Tuesday, 21 August 2018

ILA: Contract best ever negotiated

Pact bans equipment “devoid of human interaction,” lays out rules for negotiating use of semiautomated machinery.

   The International Longshoremen’s Association is urging members to approve a new six-year master contract when it is put to a vote next month, saying it provides them with further protection from automation.

    In a video explaining the contract, Dennis Daggett, executive vice president of the ILA, said Harold Daggett, the international president of the union and his father, "convinced management to invest in you rather than automation.”

   The ILA and United States Maritime Alliance (USMX), which represents employers, reached agreement on a tentative contract that runs through 2024 in June to replace the current pact, which expires at the end of September.

    An exact date for a vote on the contract by the ILA rank and file has not yet been set, and the union is still negotiating local issues, although in some ports, including New York/New Jersey, tentative local agreements have been completed.
   Daggett said Article XI of the current contract, which deals with new technology, is being modified so that is says there will be no fully automated terminals and no fully automated equipment implemented during the life of the contract. He said the contract defines fully automated as machinery or equipment “devoid of human interaction.”

   Furthermore, he said semiautomated equipment and technology automation will not be implemented until both management and the union agree to workforce protection and staffing levels.

   To protect the ILA workforce, Daggett said when automation is being proposed, manning for new equipment will be determined along with the number of positions affected by headcount, if any. Workers will be reassigned within their craft, if necessary, and rate of pay will be determined using master contract wages and providing workers with similar hours in remaining or new positions.
   He said new work created by technology will be identified and training will be provided to workers so that they “have the tools to succeed.”

   Implementation of new technology will be worked out on a local basis, Daggett said, in recognition that making decisions about automation was not a “one-size-fits-all” process. But he said the co-chairs of the ILA-USMX new technology and automation committee — one from the union andf one provided by USMX — can assist with those local discussions. Agreements must be reached in 90 days.
    If that is not possible, then there is a 30-day period for the ILA-USMX new technology committee — comprised of the two chairmen and five members each from the union and management — to resolve open issues.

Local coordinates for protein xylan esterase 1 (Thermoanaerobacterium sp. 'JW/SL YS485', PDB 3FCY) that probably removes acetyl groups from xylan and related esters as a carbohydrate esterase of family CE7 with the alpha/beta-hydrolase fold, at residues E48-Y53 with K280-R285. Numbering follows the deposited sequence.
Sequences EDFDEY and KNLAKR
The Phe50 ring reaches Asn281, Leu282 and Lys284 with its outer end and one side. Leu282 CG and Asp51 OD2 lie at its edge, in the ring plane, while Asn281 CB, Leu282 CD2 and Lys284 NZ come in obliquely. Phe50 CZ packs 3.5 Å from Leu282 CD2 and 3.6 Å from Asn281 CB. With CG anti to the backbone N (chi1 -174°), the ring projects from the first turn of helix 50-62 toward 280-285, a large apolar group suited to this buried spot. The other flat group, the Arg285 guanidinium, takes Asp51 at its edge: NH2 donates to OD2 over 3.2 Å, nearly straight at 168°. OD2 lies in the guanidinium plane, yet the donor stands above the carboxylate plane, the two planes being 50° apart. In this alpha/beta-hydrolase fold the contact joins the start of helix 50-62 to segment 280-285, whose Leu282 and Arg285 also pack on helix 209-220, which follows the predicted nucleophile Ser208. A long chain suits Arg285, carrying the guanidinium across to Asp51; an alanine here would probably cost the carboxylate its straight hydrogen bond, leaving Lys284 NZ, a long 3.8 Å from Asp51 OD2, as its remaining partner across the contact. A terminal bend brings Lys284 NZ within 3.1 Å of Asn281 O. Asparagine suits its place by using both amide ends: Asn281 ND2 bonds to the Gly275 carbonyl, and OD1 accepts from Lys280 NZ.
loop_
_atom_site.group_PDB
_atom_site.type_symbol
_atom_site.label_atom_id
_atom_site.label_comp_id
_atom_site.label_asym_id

If agreement still is not reached, the contract lays out further procedures for resolving disputes about automation. First a smaller group — two representatives each from the ILA and USMX subcommittee — would meet for an additional 30 days to hammer out an agreement. 

   Failing that, an industry adviser — George Cohen or J.J. Pierson — would sit down with the four representatives to resolve open issues within 15 days. Cohen is former director of the Federal Mediation and Conciliation Service and helped the ILA and USMX avoid a strike in 2012-13. Pierson also is a nationally recognized arbitrator/mediator.

   By mutual agreement, the union and management could extend the negotiations, but Daggett said, “The progression has been negotiated to ensure a prompt and final resolution of all issues.”

    The ILA and United States Maritime Alliance, which represents employers, reached agreement on a tentative six-year master contract in June to replace the current pact that expires at the end of September. While the union has reached tentative agreements on local issues in some ports, including New York, negotiations in some other ports are ongoing. The national and local issues may be voted on at the same time as the master contract, as was done with the current contract.

   Daggett said the proposed agreement is “not a longshore contract or a clerk and checkers contract or a maintenance contract” but benefits all members of the ILA. He called it the best master contract the union has ever negotiated.

    He said it assumes conservative 2 percent growth in cargo, is worth a total of $18.3 billion and that the economic package negotiated by the union provides for an additional $400 million in wages and automation protection.

   Over the term of the six-year agreement, the master contract provides for a $1 per hour wage increase in years two, four, five and six and a $1 increase in the ILA’s national “money purchase plan” — a type of defined benefit pension — in years one and three.

    The agreement also provides for increases in container royalties — an assessment on containerized cargo that is not stuffed and stripped by ILA members — which Daggett said will bring an additional $104 million directly to ILA members and another $250 million through an arrangement that splits container royalties between the ILA and USMX. 

   Daggett added that an increase in the tonnage assessment will translate into a $400 million payment to the Management-ILA Managed Health Care Trust Fund (MILA), which he called “one of best health care plans in America.” He said ILA members will see no reduction in health benefits.

   The contract also provides for reduced cargo assessments in U.S. ports where the ILA competes with terminals that do not employ ILA members. The union calls this its “Caribbean Basin Initiative.”

    With larger ships being used by carriers, Daggett said carriers need additional flexibility if ships do not arrive on time and that the proposed contract provides for what the union calls “setback/cancellation” policies at facilities within two hours of a vessel’s schedule start time. 

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